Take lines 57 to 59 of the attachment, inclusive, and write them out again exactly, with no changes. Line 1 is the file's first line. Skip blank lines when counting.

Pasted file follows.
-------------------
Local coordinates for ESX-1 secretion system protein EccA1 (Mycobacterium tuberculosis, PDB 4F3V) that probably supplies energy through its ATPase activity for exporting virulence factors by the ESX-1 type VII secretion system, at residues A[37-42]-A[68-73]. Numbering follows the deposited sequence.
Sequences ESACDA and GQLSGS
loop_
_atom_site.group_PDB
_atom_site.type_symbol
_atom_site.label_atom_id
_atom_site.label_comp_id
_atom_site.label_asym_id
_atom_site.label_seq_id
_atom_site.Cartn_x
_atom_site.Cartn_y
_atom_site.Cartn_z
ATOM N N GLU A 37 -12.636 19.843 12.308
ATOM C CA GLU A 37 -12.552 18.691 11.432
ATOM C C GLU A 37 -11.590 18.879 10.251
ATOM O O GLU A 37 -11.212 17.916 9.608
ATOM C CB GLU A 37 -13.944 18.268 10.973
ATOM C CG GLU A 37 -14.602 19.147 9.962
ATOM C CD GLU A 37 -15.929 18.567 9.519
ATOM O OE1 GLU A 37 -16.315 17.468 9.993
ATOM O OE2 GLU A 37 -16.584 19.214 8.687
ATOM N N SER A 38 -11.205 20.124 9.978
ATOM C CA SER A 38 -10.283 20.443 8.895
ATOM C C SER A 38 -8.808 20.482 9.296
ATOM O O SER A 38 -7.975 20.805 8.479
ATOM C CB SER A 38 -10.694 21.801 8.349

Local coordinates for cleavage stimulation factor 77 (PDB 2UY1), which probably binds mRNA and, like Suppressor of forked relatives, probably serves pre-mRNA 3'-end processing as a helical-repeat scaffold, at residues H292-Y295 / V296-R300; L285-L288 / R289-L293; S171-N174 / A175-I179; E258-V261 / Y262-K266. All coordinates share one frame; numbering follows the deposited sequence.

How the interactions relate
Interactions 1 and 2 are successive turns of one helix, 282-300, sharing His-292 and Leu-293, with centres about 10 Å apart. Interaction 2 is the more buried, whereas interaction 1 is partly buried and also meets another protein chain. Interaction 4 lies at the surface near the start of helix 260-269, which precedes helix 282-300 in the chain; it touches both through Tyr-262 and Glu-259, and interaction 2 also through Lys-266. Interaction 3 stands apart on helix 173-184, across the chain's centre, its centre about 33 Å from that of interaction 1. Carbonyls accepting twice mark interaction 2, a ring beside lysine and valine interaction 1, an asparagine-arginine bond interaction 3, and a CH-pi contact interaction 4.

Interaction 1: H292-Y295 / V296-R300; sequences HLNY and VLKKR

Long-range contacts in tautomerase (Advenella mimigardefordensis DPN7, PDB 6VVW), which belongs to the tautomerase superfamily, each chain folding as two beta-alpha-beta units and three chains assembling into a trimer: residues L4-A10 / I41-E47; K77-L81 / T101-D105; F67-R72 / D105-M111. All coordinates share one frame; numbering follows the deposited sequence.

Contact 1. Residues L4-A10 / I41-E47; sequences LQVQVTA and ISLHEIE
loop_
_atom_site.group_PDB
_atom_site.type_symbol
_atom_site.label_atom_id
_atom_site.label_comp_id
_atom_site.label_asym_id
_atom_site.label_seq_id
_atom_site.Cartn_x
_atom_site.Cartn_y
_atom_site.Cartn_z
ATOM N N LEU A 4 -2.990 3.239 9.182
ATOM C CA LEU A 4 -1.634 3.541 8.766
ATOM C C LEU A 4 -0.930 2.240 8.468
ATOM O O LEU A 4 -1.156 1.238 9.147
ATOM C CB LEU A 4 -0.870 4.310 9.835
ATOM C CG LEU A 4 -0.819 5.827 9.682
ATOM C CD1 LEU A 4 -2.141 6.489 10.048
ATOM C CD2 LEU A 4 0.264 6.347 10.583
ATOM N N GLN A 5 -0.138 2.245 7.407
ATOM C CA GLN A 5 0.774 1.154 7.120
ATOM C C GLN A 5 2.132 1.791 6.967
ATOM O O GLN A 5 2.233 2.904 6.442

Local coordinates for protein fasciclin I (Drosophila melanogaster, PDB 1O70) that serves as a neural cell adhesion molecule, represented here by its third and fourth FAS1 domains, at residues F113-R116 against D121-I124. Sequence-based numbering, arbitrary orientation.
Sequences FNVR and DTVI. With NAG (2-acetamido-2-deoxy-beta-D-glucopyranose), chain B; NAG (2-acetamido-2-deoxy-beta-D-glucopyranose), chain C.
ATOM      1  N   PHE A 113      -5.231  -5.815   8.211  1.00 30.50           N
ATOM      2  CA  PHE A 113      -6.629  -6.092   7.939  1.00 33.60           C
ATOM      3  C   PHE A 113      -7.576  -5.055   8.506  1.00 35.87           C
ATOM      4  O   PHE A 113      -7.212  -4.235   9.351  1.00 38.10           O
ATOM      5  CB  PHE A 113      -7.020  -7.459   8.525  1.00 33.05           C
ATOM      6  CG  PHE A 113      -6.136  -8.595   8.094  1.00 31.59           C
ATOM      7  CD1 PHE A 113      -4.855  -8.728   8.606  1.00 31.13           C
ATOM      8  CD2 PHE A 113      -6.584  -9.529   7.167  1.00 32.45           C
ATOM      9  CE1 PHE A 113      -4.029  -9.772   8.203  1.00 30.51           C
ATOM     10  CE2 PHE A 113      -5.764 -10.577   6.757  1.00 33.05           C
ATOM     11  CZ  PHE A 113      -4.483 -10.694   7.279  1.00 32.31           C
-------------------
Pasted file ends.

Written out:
ATOM      1  N   PHE A 113      -5.231  -5.815   8.211  1.00 30.50           N
ATOM      2  CA  PHE A 113      -6.629  -6.092   7.939  1.00 33.60           C
ATOM      3  C   PHE A 113      -7.576  -5.055   8.506  1.00 35.87           C